PARIS (Reuters) - Moody’s restated its negative outlook on France’s top-notch credit rating on Thursday, saying after Francois Hollande’s May 6 presidential election win that it needed more time to assess how France will manage its public finances in a time of anemic growth.
Socialist Hollande took over from conservative Nicolas Sarkozy on May 15 and has named an interim government, but ratings agency Moody’s said it was waiting to see what happened after June parliamentary elections.
That election in two rounds on June 10 and 17 will determine whether Hollande has a left-wing majority in the lower house of parliament to implement a tax-and-spend program that includes partial rollback of pension reforms and an increase in certain benefits such as family back-to-school grants.
“During the second half of the year, and in particular after upcoming general elections in June, Moody’s expects to get a clearer picture of the actual government program to be adopted and the risks to achieving policy targets stemming from ongoing challenges in the euro area,” Moody’s said in a note.
The ratings agency first changed its outlook on France’s triple-A credit rating from stable to negative on February 13, citing growing financial and economic risks triggered by the euro zone debt crisis.
At the time it said it was worried about Europe’s ability to undertake the reforms needed to address the crisis and said the region’s weak economy could undermine austerity drives by governments to combat bloated deficits and debt.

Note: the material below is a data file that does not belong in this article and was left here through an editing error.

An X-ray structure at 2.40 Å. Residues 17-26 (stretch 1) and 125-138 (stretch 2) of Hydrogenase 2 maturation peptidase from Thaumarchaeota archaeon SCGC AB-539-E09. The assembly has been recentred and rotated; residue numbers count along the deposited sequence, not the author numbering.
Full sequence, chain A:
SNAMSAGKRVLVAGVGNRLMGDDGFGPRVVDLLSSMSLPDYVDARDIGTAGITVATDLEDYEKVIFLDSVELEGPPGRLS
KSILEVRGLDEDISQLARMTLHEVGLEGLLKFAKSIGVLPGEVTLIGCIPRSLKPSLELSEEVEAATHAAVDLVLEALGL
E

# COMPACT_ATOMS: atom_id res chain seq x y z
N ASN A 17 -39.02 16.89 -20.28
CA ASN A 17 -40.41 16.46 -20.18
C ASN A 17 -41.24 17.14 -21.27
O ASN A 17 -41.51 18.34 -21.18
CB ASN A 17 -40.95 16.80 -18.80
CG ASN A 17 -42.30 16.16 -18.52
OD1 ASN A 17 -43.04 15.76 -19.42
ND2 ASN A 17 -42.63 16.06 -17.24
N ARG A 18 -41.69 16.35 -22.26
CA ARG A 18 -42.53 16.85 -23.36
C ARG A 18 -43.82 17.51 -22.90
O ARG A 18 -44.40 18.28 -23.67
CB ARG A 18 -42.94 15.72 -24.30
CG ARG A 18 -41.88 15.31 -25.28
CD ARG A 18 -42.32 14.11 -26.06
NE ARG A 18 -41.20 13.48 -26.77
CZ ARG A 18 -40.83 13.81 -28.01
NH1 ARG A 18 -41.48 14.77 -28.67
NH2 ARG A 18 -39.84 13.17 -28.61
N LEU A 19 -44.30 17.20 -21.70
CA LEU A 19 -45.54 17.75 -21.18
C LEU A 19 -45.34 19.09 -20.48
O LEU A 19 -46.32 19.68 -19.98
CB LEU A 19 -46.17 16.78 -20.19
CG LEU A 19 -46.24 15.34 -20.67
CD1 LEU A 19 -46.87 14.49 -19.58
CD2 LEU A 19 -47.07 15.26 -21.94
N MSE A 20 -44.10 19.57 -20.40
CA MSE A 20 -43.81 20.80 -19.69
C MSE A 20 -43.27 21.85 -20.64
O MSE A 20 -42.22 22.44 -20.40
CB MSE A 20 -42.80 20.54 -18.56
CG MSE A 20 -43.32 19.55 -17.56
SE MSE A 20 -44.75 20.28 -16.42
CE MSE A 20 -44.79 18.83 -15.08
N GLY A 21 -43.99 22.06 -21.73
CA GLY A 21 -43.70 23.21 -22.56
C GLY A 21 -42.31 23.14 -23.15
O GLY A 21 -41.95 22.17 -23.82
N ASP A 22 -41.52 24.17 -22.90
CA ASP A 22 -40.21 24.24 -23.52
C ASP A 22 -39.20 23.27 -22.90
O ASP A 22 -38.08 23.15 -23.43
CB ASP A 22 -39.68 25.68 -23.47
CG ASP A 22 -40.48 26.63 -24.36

Hollande has said he wants to temper a German-inspired focus on austerity in the euro zone and also find ways to shore up the region’s ailing economy, although doubts remain over exactly how he intends to generate more growth.
The Socialist leader has already run into German opposition with his plans to issue mutual euro bonds, and at a European summit on Wednesday Chancellor Angela Merkel showed no sign of backing down.
“Even though the new President has made it clear that he is particularly focused on restoring economic growth in an environment of fiscal austerity, the path to a robust economic recovery is not yet clear and remains an uncertain variable in France’s debt equation,” Moody’s said on Thursday.
In January, Standard & Poor’s downgraded the credit ratings of nine euro- zone countries, stripping France and Austria of their coveted triple-A status.
Reporting By Leigh Thomas; Writing By Vicky Buffery; Editing By Brian Love